The family of a mentally ill man who collapsed and died after being restrained in police custody have spoken of their shock that gross misconduct proceedings against four officers have been dismissed.
Ken and Alison Orchard said they were not surprised at the decision to end disciplinary hearings against two sergeants and two constables.
They hit out at Devon and Cornwall Police for its “incompetence, negligence and sloppy practices” in relation to the death of their son Thomas.
We feel let down and have been failed beyond beliefThomas Orchard's parents
“Strangely, we are not surprised, and yet deeply shocked,” they said.
“Despite their being charged with behaviour that could amount to gross misconduct, no further action will be taken against four police officers whose actions, together with others, in our opinion, directly led to Thomas’ death.
“And this is because of, what we believe to be, incompetence, negligence and sloppy practices from the very people and processes that were meant to protect our son.
“We are not surprised because, in our assessment, we have witnessed it again and again over the past seven years.
“We are not surprised because, to be honest, we never really had any faith in this tribunal, believing it to be an investigation held – only reluctantly after direction from the IOPC – by the police, for the police.
“However, we also remain deeply shocked. As a family we used to believe in the system; we believed that if something bad happened, justice would be served.“But no-one and no process that we have witnessed to date has fully explored – openly, honestly and constructively – the catastrophic failings surrounding Thomas’ death.
“We feel let down and have been failed beyond belief.
“The saddest thing for us is that Thomas’ death was in vain; worse than that, it seems to have reinforced the notion that the police can behave in ways that we see to have been grossly irresponsible, negligent and reckless… and get away with it.”
The 32-year-old died in hospital seven days after being arrested and taken to Heavitree Road police station in Exeter, Devon, in October 2012 when suffering a mental health crisis.
During his detention, the church caretaker, who had mental health issues, was restrained and an emergency response belt (ERB) was placed across his face for five minutes and two seconds to prevent spitting or biting.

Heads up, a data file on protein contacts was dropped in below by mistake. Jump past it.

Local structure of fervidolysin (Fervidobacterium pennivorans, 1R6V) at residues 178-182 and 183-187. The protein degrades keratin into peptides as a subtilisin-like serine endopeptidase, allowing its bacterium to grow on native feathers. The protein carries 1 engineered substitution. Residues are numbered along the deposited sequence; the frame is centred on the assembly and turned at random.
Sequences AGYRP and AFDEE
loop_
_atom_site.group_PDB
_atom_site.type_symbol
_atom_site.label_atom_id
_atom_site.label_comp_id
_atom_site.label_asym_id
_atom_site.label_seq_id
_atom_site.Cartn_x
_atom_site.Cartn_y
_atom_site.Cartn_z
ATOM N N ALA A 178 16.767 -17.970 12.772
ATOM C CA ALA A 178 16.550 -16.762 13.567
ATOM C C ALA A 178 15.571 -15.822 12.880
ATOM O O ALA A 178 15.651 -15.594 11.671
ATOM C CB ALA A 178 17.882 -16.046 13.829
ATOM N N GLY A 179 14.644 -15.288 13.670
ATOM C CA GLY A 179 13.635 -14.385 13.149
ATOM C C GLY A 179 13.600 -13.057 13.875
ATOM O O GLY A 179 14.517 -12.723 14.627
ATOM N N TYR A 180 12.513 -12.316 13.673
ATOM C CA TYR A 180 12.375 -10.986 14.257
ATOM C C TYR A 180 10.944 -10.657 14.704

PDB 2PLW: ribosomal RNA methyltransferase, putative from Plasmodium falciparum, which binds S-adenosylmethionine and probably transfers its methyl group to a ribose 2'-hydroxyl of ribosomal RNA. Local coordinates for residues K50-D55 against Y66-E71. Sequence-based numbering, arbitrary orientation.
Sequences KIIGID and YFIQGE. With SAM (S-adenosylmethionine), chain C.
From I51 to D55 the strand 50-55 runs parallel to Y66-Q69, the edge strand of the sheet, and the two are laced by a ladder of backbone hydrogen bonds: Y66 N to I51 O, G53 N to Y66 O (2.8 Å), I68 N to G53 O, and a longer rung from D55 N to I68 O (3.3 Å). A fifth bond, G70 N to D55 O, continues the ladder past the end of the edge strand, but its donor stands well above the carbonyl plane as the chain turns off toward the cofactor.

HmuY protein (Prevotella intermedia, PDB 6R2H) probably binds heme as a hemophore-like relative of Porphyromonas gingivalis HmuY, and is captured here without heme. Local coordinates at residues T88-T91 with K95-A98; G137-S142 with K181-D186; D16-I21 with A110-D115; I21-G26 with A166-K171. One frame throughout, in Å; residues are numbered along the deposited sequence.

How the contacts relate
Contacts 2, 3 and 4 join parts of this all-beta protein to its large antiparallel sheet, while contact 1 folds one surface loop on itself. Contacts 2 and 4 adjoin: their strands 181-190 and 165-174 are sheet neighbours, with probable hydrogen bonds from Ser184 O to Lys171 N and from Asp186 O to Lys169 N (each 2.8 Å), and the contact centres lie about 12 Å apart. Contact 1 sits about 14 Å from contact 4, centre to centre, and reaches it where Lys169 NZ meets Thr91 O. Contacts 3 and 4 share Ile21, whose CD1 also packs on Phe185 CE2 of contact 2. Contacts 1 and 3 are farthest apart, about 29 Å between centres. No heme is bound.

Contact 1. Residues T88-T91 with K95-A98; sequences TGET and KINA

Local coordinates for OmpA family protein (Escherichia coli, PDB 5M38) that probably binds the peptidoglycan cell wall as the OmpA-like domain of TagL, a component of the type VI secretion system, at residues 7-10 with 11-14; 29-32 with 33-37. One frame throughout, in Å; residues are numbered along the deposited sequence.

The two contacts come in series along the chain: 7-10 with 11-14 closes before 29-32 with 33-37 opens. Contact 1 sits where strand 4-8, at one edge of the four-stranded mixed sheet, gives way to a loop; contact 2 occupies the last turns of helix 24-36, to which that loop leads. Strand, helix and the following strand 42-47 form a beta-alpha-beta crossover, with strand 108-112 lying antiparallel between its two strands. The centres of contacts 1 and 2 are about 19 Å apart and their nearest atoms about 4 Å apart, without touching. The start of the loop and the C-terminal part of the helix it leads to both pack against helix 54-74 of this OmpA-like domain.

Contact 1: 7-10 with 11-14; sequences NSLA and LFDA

Misconduct proceedings were held against Sergeant Jan Kingshott, who was the custody sergeant, and Sergeant Alexander Kennedy, Pc Rob Dodd, and Pc Mark Nagle who were involved in Mr Orchard’s detention and restraint.
The panel, which was chaired by Assistant Chief Constable Ben Snuggs, of Hampshire Police, concluded the four officers could not have a fair hearing after hearing preliminary legal argument.
In a landmark conviction in 2018, the office of the chief constable of Devon and Cornwall Police pleaded guilty to breaches under the Health and Safety at Work Act.
A judge at Bristol Crown Court ruled he could not be sure that the ERB – a tough webbing belt designed to restrain limbs – was a contributory factor in Mr Orchard’s death.
He fined the force £234,500 and ordered it to pay £20,515 in prosecution costs.
Two years ago Sgt Kingshott, and civilian detention officers Simon Tansley, and Michael Marsden, were found not guilty of Mr Orchard’s manslaughter by gross negligence.
Dismissing the gross misconduct allegations, Mr Snuggs said: “We are satisfied that there is irredeemable prejudice and it is impossible for the officers to have a fair hearing.
“The panel wants to be equally clear that this decision does not in any way seek to detract from the tragedy that is Thomas Orchard’s death.
“As already identified, the case against these officers is for a distinct purpose and is separate from Thomas’ death.
“We are very conscious of the separation of these issues in reaching our decision.”
Andrew Berry, chairman of the Devon and Cornwall Police Federation, said: “Two criminal trials and a gross misconduct process have failed to evidence any wrongdoing on their part.
“Tragedies like the death of Thomas need to result in a legacy of learning. We hope the IOPC take note of this and carry out an internal investigation.”
Shaun Sawyer, chief constable of Devon and Cornwall Police, said: “I accept the decision made by the independent panel.
“I understand the significant impact of this long-running matter on the officers, staff and their families, and of course the family of Thomas Orchard.”
Sarah Green, regional director of the IOPC, added: “This has been a complex investigation in two parts, looking at both the actions and decisions of individual officers, and at Devon and Cornwall Police as a corporate body.
“We have also consistently said that police custody is not an appropriate place of safety for those detained under S136 of the Mental Health Act.”